Glowing verdict on teacher in Charlie Hebdo cartoon storm – by his Muslim next-door neighbour

The teacher at the centre of the Prophet Muhammad cartoon controversy was yesterday praised by his Muslim next-door neighbour for always showing ‘great respect’ towards Islam.

Described as a rugby-loving, ‘burly Yorkshire lad’, the religious education teacher received death threats after showing images of the prophet – which first appeared in French satirical magazine Charlie Hebdo – to Year 9 pupils at Batley Grammar School in West Yorkshire. He is now in hiding with his wife and young children.

But married father-of-three Jamal Al-Terk, who has lived next door to the teacher for eight years, said: ‘He is not Islamophobic at all. This has to be a misunderstanding. I doubt he has shown these pictures deliberately to offend.

Scores of parents protested outside Batley Grammar School last week

Scores of parents protested outside Batley Grammar School last week

Scores of parents protested outside Batley Grammar School last week

‘He and his family, they knock on our door and give us Eid cards when it’s Eid. His children have also drawn pictures of a beautiful mosque with lights around it and given them to my kids.

‘They also gave us halal sweets for Eid, and we have exchanged food during Ramadan. His children play with my children.’

The airport worker, who moved to Britain with his family to escape the civil war in Syria, added: ‘You can ask any Muslims in the local community, he is a really nice person. He would never offend Muslims deliberately. This is why I think it’s a misunderstanding.

‘I hope things calm down and people realise he is a nice person.’

Mr Al-Terk, 42, said the teacher and his family fled their home three days ago and he has not been able to contact him.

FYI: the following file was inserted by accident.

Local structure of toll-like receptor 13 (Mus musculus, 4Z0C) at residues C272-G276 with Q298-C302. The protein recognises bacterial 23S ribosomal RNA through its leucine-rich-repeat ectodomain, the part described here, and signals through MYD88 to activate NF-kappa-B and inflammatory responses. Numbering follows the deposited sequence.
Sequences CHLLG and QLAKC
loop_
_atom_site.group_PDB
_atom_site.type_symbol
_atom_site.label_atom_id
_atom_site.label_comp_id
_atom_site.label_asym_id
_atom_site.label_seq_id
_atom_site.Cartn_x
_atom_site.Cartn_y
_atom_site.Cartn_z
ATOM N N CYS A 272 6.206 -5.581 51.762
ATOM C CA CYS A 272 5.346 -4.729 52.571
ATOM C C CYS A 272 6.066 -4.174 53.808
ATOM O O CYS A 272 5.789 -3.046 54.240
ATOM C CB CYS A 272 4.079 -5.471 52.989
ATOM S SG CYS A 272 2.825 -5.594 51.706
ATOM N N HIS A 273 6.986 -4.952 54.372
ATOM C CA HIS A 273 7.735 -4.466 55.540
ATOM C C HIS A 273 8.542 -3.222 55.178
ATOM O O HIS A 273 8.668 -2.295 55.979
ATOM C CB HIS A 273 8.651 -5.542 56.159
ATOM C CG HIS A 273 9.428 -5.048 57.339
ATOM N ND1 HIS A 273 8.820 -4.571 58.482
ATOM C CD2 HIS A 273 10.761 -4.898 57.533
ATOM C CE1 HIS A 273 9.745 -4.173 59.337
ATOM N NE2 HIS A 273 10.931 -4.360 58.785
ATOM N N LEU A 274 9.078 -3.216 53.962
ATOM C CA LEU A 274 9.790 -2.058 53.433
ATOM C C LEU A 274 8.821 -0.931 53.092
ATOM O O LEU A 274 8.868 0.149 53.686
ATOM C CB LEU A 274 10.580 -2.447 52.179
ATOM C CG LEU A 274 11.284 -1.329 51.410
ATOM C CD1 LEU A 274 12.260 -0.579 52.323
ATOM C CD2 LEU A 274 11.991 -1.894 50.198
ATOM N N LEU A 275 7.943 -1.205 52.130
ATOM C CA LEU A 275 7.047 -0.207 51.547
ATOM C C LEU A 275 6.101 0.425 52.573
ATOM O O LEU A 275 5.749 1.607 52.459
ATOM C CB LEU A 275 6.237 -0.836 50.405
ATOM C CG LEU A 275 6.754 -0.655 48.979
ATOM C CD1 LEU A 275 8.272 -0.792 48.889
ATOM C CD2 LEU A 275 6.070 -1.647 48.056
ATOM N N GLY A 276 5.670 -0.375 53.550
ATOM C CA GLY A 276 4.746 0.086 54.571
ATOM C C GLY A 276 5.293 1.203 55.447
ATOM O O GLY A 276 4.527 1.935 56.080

The furore erupted when scores of angry Muslim parents protested outside the school last week and called for the teacher to be sacked.

Angry Muslim parents have called for the teacher to be sacked

Angry Muslim parents have called for the teacher to be sacked

Angry Muslim parents have called for the teacher to be sacked

It was later announced that he had been suspended and headteacher Gary Kibble issued an ‘unequivocal’ apology, adding: ‘It is important for children to learn about faiths and beliefs, but this must be done in a respectful, sensitive way.’

The demonstrations triggered a national outcry, with Ministers and celebrities among those condemning the protesters. A petition demanding that the teacher is allowed to stay in his job has been signed by more than 48,000 people. But the threats to the teacher’s life continued throughout the week, particularly after his name was leaked on social media.

Hours after Mr Al-Terk spoke to The Mail on Sunday, neighbours spotted three Asian youths going to the teacher’s house and knocking on the door several times. They peered through his window and left after about ten minutes.

A local pensioner, who wanted to remain anonymous, said: ‘It was dark, but the area is well lit with street lighting and I had a clear view from my window.

‘One was on a bike and two were walking. One was wearing a hoodie. I watched them until they left. They knocked on the door a few times and they also tried the handle a couple of times.’

The teacher has suspended and headteacher Gary Kibble issued an ¿unequivocal¿ apology

The teacher has suspended and headteacher Gary Kibble issued an ¿unequivocal¿ apology

The teacher has suspended and headteacher Gary Kibble issued an ‘unequivocal’ apology 

There were frequent police patrols in the area yesterday.

Meanwhile, it emerged yesterday that the teacher ‘defended his right to freedom of speech’ during a heated conversation with the father of a Muslim pupil. He phoned back after the angry parent left a message for him at the school.

Last October, a French teacher, Samuel Paty, was beheaded outside his school near Paris after showing the same images to his pupils.

In January 2015, Islamic terrorists killed 12 people and injured 11 at the Charlie Hebdo offices in Paris after the magazine published the cartoons.

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